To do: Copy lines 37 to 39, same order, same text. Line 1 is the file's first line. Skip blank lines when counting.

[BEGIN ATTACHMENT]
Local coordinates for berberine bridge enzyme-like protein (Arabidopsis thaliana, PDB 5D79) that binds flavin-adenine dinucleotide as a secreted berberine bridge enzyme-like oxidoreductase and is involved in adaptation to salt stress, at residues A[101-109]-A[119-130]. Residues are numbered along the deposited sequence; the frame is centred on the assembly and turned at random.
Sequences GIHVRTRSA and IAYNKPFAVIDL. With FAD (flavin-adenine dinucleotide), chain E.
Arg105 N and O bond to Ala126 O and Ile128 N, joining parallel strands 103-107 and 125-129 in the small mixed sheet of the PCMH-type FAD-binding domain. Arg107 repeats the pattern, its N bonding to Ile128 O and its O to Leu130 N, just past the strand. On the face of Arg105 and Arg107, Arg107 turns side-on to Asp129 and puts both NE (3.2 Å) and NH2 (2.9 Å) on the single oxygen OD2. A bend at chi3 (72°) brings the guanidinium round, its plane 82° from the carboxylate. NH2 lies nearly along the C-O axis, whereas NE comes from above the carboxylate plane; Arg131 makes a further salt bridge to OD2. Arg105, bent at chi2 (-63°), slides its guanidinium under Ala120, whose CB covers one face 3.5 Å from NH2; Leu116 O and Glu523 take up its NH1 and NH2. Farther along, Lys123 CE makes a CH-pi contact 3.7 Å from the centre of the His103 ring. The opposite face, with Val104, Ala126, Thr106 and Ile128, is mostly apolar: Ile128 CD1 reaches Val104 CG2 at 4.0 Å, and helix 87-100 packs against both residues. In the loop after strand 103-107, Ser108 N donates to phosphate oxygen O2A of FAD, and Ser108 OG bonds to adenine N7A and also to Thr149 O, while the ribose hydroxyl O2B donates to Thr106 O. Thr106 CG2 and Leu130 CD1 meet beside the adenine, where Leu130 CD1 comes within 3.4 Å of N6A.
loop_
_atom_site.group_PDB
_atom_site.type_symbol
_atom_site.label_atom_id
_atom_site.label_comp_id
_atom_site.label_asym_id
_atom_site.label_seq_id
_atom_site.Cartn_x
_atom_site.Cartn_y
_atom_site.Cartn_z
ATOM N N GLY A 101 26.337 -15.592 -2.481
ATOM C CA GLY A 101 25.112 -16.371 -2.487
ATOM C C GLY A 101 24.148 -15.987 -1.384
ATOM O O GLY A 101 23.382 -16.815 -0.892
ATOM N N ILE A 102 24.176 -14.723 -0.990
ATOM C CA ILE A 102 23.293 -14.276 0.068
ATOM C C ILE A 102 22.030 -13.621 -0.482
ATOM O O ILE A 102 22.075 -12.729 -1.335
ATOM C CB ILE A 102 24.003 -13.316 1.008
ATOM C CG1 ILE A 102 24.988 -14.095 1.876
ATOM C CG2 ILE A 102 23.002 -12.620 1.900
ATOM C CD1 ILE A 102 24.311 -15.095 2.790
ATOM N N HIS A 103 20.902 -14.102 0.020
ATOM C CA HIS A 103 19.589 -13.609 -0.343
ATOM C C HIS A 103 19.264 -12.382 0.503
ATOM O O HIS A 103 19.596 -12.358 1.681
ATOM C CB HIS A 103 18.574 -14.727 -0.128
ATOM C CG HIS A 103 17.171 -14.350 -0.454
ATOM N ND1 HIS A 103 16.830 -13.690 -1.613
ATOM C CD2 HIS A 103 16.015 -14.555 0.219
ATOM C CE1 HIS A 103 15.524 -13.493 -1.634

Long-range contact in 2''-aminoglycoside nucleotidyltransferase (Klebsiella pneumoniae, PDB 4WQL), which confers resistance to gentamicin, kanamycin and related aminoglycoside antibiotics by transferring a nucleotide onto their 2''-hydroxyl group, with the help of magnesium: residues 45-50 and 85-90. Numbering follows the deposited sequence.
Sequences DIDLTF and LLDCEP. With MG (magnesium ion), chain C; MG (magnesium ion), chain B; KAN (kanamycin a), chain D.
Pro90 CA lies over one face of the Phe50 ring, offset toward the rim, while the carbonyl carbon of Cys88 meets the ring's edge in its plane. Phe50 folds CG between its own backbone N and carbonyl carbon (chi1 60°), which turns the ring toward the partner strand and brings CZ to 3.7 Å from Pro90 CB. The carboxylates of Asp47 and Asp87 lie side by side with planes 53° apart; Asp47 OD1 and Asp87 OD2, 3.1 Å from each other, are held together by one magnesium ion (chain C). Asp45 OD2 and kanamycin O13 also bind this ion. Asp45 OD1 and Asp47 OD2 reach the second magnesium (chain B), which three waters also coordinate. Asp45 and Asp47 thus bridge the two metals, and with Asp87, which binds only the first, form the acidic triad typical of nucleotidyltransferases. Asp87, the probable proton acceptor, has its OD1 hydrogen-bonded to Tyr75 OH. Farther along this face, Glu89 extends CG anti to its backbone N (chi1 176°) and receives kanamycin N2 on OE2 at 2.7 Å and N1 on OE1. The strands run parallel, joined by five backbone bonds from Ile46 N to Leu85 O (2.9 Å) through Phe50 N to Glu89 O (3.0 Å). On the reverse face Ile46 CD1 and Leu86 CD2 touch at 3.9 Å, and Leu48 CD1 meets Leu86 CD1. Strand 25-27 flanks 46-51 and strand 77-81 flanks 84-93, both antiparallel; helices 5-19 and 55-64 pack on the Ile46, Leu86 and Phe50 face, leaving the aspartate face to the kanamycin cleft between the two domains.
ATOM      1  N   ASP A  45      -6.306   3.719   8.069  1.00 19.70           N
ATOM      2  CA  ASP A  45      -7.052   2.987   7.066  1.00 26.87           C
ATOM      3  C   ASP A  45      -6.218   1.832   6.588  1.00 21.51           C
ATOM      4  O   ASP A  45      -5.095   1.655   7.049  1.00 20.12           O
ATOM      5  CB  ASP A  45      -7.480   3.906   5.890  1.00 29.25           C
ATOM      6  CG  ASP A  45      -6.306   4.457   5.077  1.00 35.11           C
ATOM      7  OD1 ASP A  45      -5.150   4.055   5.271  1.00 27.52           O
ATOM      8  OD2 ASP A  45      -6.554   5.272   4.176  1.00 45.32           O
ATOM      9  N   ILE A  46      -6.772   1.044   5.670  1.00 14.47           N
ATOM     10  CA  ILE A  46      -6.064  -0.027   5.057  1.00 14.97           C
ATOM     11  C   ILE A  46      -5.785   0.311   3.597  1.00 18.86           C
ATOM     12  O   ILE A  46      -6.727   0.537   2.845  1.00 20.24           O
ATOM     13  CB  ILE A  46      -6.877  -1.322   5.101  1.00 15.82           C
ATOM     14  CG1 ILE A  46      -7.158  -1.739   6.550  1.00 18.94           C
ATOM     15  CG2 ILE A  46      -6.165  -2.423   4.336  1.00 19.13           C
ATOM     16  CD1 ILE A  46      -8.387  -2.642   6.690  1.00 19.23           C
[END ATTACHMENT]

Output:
Pro90 CA lies over one face of the Phe50 ring, offset toward the rim, while the carbonyl carbon of Cys88 meets the ring's edge in its plane. Phe50 folds CG between its own backbone N and carbonyl carbon (chi1 60°), which turns the ring toward the partner strand and brings CZ to 3.7 Å from Pro90 CB. The carboxylates of Asp47 and Asp87 lie side by side with planes 53° apart; Asp47 OD1 and Asp87 OD2, 3.1 Å from each other, are held together by one magnesium ion (chain C). Asp45 OD2 and kanamycin O13 also bind this ion. Asp45 OD1 and Asp47 OD2 reach the second magnesium (chain B), which three waters also coordinate. Asp45 and Asp47 thus bridge the two metals, and with Asp87, which binds only the first, form the acidic triad typical of nucleotidyltransferases. Asp87, the probable proton acceptor, has its OD1 hydrogen-bonded to Tyr75 OH. Farther along this face, Glu89 extends CG anti to its backbone N (chi1 176°) and receives kanamycin N2 on OE2 at 2.7 Å and N1 on OE1. The strands run parallel, joined by five backbone bonds from Ile46 N to Leu85 O (2.9 Å) through Phe50 N to Glu89 O (3.0 Å). On the reverse face Ile46 CD1 and Leu86 CD2 touch at 3.9 Å, and Leu48 CD1 meets Leu86 CD1. Strand 25-27 flanks 46-51 and strand 77-81 flanks 84-93, both antiparallel; helices 5-19 and 55-64 pack on the Ile46, Leu86 and Phe50 face, leaving the aspartate face to the kanamycin cleft between the two domains.
ATOM      1  N   ASP A  45      -6.306   3.719   8.069  1.00 19.70           N
ATOM      2  CA  ASP A  45      -7.052   2.987   7.066  1.00 26.87           C